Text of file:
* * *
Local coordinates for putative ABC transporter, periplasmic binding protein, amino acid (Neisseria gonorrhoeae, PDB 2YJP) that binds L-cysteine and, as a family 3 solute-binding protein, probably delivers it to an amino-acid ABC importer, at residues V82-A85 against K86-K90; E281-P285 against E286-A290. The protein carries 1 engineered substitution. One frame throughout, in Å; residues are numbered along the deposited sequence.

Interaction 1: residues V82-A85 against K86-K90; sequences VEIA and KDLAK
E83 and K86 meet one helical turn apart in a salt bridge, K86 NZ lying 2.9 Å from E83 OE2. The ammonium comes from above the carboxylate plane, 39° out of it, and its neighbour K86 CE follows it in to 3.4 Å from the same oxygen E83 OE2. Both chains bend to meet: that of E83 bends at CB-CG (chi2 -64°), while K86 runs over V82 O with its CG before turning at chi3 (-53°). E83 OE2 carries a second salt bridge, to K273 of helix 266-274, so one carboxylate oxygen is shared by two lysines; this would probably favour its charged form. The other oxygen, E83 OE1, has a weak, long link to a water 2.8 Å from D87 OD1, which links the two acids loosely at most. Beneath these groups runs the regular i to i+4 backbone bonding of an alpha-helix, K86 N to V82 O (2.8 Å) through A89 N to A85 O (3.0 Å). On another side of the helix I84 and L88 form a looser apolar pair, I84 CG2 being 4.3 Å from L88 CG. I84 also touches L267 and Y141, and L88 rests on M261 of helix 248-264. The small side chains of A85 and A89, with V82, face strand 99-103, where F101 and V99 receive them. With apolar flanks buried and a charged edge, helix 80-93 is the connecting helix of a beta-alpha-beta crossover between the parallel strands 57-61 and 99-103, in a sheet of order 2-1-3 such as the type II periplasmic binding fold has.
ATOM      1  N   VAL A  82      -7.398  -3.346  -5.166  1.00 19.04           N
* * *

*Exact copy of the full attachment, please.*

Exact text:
Local coordinates for putative ABC transporter, periplasmic binding protein, amino acid (Neisseria gonorrhoeae, PDB 2YJP) that binds L-cysteine and, as a family 3 solute-binding protein, probably delivers it to an amino-acid ABC importer, at residues V82-A85 against K86-K90; E281-P285 against E286-A290. The protein carries 1 engineered substitution. One frame throughout, in Å; residues are numbered along the deposited sequence.

Interaction 1: residues V82-A85 against K86-K90; sequences VEIA and KDLAK
E83 and K86 meet one helical turn apart in a salt bridge, K86 NZ lying 2.9 Å from E83 OE2. The ammonium comes from above the carboxylate plane, 39° out of it, and its neighbour K86 CE follows it in to 3.4 Å from the same oxygen E83 OE2. Both chains bend to meet: that of E83 bends at CB-CG (chi2 -64°), while K86 runs over V82 O with its CG before turning at chi3 (-53°). E83 OE2 carries a second salt bridge, to K273 of helix 266-274, so one carboxylate oxygen is shared by two lysines; this would probably favour its charged form. The other oxygen, E83 OE1, has a weak, long link to a water 2.8 Å from D87 OD1, which links the two acids loosely at most. Beneath these groups runs the regular i to i+4 backbone bonding of an alpha-helix, K86 N to V82 O (2.8 Å) through A89 N to A85 O (3.0 Å). On another side of the helix I84 and L88 form a looser apolar pair, I84 CG2 being 4.3 Å from L88 CG. I84 also touches L267 and Y141, and L88 rests on M261 of helix 248-264. The small side chains of A85 and A89, with V82, face strand 99-103, where F101 and V99 receive them. With apolar flanks buried and a charged edge, helix 80-93 is the connecting helix of a beta-alpha-beta crossover between the parallel strands 57-61 and 99-103, in a sheet of order 2-1-3 such as the type II periplasmic binding fold has.
ATOM      1  N   VAL A  82      -7.398  -3.346  -5.166  1.00 19.04           N